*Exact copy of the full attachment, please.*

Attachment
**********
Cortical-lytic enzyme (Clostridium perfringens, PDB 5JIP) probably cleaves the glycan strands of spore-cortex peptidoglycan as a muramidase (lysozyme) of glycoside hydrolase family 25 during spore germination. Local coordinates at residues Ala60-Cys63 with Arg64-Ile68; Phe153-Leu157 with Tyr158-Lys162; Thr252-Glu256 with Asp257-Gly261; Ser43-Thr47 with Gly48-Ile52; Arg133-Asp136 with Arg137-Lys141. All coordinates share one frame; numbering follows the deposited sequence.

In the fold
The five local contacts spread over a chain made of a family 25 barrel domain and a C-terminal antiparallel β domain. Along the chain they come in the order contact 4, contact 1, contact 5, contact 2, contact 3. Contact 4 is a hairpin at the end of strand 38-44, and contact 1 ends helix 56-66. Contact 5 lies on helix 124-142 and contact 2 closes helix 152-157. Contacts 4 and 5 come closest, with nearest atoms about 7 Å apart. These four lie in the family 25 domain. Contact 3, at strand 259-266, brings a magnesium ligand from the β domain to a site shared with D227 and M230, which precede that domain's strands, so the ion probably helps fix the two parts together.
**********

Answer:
Cortical-lytic enzyme (Clostridium perfringens, PDB 5JIP) probably cleaves the glycan strands of spore-cortex peptidoglycan as a muramidase (lysozyme) of glycoside hydrolase family 25 during spore germination. Local coordinates at residues Ala60-Cys63 with Arg64-Ile68; Phe153-Leu157 with Tyr158-Lys162; Thr252-Glu256 with Asp257-Gly261; Ser43-Thr47 with Gly48-Ile52; Arg133-Asp136 with Arg137-Lys141. All coordinates share one frame; numbering follows the deposited sequence.

In the fold
The five local contacts spread over a chain made of a family 25 barrel domain and a C-terminal antiparallel β domain. Along the chain they come in the order contact 4, contact 1, contact 5, contact 2, contact 3. Contact 4 is a hairpin at the end of strand 38-44, and contact 1 ends helix 56-66. Contact 5 lies on helix 124-142 and contact 2 closes helix 152-157. Contacts 4 and 5 come closest, with nearest atoms about 7 Å apart. These four lie in the family 25 domain. Contact 3, at strand 259-266, brings a magnesium ligand from the β domain to a site shared with D227 and M230, which precede that domain's strands, so the ion probably helps fix the two parts together.